Tuesday, November 15, 2011

pushing the limits of perfection

I received an email from a younger aged welder ( like myself ) with a bunch of questions. He was asking about different levels of measurement tolerances on welded parts I work on and tips about fixturing projects.

 Its really not a very specific question that I could give an answer to because every project I do is so very different and working with such a huge range of materials causes it to be always changing, especially being a prototype fabricator because its more sometimes about the look and relatively close tolerances for testing with great efforts to keep the cost of time and money down.

A good example is the Top Speed bike I am building. The tubes on that bike are first rolled with a slight curve then some how with my tricky ways, machines, a bit of magic and wacky bending dies, I am able to put tight bends on the long curved tube. This kind of bending is very complex in a lot of ways both in measuring and in manufacturing.
The odds of hitting exact numbers that Solidworks is giving me on the blueprint is next to impossible, I am close but never exact, it then become more visual and getting the look and flow of the frame then getting the exact numbers ( I would have a pile of bad chromoly tubes touching the moon if I tried to get it perfect like the computer model )

Love my Starrett stuff - worth every penny!! 

But when it comes to other projects for clients of the aerospace, medical, and science world, the level of expectations are very high so I then turn the attention to the numbers and getting it near or exactly what the customer expects.

Thats my job, and I think I do a good job at it !

Some projects come in that almost make me cry looking at the blue prints, because they expect near perfect things ( most of the time it seems these are not important things needing perfection and sometime are just errors on blueprints )
Learning from the old dudes over the years has stoked me out and stressed me out ( more on the stressed ) because there is those days where you build for days, weeks and months on a project only to find out things moved while welding, machining or handling and now you gotta fix them.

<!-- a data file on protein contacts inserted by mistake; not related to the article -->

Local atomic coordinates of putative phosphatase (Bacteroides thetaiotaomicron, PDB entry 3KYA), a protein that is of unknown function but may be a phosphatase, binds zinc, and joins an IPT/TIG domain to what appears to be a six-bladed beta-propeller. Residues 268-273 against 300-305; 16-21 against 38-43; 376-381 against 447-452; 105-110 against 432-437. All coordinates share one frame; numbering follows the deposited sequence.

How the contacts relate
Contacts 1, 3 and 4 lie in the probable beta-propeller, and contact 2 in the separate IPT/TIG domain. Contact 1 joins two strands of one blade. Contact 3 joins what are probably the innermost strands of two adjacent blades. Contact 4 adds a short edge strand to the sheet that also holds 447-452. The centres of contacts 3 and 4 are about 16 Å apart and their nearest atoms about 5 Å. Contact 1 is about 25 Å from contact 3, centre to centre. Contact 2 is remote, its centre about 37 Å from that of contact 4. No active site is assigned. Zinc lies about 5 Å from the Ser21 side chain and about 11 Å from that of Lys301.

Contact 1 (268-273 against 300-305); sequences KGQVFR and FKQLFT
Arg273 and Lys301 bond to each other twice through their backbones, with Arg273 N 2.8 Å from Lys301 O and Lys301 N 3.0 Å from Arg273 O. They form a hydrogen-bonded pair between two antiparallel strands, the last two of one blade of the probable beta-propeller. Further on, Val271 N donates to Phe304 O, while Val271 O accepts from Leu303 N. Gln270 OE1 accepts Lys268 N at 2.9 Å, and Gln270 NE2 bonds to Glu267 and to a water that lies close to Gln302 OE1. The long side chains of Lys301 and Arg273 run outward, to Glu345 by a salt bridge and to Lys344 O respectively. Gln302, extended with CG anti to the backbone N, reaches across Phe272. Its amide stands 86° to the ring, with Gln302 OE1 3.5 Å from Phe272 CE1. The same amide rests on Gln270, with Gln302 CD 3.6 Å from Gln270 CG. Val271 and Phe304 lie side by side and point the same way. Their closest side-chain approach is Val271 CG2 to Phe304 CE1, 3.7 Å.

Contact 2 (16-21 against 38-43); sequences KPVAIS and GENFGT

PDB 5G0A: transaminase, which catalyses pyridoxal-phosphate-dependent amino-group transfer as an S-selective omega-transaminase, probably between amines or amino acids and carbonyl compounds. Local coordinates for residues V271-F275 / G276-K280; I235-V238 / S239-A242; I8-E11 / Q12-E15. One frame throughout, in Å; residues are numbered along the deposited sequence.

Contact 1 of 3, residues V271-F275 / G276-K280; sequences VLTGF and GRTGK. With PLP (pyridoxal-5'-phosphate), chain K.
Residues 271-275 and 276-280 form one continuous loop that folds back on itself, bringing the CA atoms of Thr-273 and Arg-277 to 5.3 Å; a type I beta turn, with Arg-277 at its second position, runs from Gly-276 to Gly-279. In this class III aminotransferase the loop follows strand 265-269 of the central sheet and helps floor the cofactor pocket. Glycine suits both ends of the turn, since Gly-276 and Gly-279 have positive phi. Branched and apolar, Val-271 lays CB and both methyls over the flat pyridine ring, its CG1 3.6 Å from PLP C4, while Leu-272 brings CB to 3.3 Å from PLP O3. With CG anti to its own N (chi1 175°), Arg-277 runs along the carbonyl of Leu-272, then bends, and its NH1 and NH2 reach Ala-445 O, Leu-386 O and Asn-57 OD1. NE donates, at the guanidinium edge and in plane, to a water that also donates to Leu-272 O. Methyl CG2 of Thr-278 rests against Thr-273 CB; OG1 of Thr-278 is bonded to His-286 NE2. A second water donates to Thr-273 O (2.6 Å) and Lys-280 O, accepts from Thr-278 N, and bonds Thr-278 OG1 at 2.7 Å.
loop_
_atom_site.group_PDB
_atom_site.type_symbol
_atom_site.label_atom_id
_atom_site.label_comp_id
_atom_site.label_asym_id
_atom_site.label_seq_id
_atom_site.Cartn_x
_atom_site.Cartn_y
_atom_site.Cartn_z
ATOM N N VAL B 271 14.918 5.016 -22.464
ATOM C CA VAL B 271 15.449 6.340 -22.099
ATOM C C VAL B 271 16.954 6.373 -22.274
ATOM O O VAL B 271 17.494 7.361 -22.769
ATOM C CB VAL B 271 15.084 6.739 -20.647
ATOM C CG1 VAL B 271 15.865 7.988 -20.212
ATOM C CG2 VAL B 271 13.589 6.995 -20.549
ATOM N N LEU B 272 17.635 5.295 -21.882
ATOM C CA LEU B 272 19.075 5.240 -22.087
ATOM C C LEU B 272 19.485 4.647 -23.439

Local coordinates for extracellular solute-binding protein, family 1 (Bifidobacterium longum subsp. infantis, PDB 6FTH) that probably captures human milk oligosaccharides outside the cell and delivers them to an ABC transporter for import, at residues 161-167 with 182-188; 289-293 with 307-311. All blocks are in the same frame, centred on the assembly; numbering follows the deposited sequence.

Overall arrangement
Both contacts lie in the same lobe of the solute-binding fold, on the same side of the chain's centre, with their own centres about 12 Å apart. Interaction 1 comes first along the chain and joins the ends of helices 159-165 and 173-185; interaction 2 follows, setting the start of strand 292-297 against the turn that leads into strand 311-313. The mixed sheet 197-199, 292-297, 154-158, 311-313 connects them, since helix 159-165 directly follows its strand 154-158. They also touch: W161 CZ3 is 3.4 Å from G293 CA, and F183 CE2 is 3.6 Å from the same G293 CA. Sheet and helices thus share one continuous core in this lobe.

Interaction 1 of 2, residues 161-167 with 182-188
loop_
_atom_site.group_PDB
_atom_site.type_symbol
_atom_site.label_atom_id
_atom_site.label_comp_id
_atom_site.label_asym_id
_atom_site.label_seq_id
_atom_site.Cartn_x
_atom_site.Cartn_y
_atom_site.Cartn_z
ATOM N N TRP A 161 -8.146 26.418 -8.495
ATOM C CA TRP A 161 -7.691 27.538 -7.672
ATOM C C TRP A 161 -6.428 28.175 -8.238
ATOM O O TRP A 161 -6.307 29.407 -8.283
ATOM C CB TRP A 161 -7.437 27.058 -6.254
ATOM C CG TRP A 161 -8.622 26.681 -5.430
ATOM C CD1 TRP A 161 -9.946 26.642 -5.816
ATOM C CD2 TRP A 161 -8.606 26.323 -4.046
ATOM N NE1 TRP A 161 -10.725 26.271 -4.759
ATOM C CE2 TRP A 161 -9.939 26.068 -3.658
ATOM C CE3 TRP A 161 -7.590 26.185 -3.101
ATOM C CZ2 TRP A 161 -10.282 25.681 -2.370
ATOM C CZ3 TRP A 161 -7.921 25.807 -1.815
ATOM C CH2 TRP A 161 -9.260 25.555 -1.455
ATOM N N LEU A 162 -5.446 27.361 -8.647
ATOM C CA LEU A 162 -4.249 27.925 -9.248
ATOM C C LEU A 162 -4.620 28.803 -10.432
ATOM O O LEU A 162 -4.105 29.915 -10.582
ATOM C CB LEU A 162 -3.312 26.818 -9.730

Some of the ideas we come up with to fix them scare or surprise me, thats when the years of experience come in...
Thats will be a great blog post of another day...

On a normal day to day I find myself holding very tight tolerances of measurements mostly because I make a lot of laboratory stuff where mishaps can throw everything off.  Some times the worst looking weld seems to be the straightest and strongest and other days when you don't drink 15 cups of coffee and 2 cans of Mt. Dew at 5 AM before welding, things look great and are some times straight too.

Either way the lesson is " Metal loves to move " ( people in to having fun in large groups while drinking a lot of beer (  if you read that without the punctuation, it covered 2 lessons in one))

These Titanium Elbows have very tight measurements in all ways so the fixturing is design  to be very restrictive to hold them in to the shape while welding and cooling. That leads to another problem of being able to get the torch in there to weld the parts and preform good quality welds.
 If you seen the fixture that I use to weld these, you would ask how do you even weld it all in there, there is no room for the torch ? I was kinda happy with the welds for how restrictive the fixture was to welding, no show winners but defiantly not leakers and thats what matters to the customer.  The tolerance is .008 +/-

I should have put a penny next to these Titanium parts so you know how small they are!
The Ti tube going in to and the bottom is a bit smaller then a wood pencil.

 the part on the left is boarder line being to short 
the part on the right is board line being to long
They both pass but on the limits
 ( side by side makes it easier to compare for the photo)

The measurement tolerance on these Titanium parts is .003" +/- or about 0.08 mm +/-
For you kids out there - thats the thickness of a piece of paper
 Titanium tubes with 2 - 360 deg. welds holding parts to the blueprint specs while being leak-free
I love these... I do thousands of them in all different sizes and shapes
Skill testers and good time to listen to books on tape!

Well that didn't answer any questions so now that I am done writing I see its kinda a waste of a post.
But its getting posted anyways regardless.

Espresso Machine build is coming soon!!! 
Get ready

1 comment:

  1. Please don't hesitate to get in depth like this more often. I think you may find most of the folks who read your site are as interested in fabrication as you, but not as skilled. Posts such as this are very informative, please keep it up.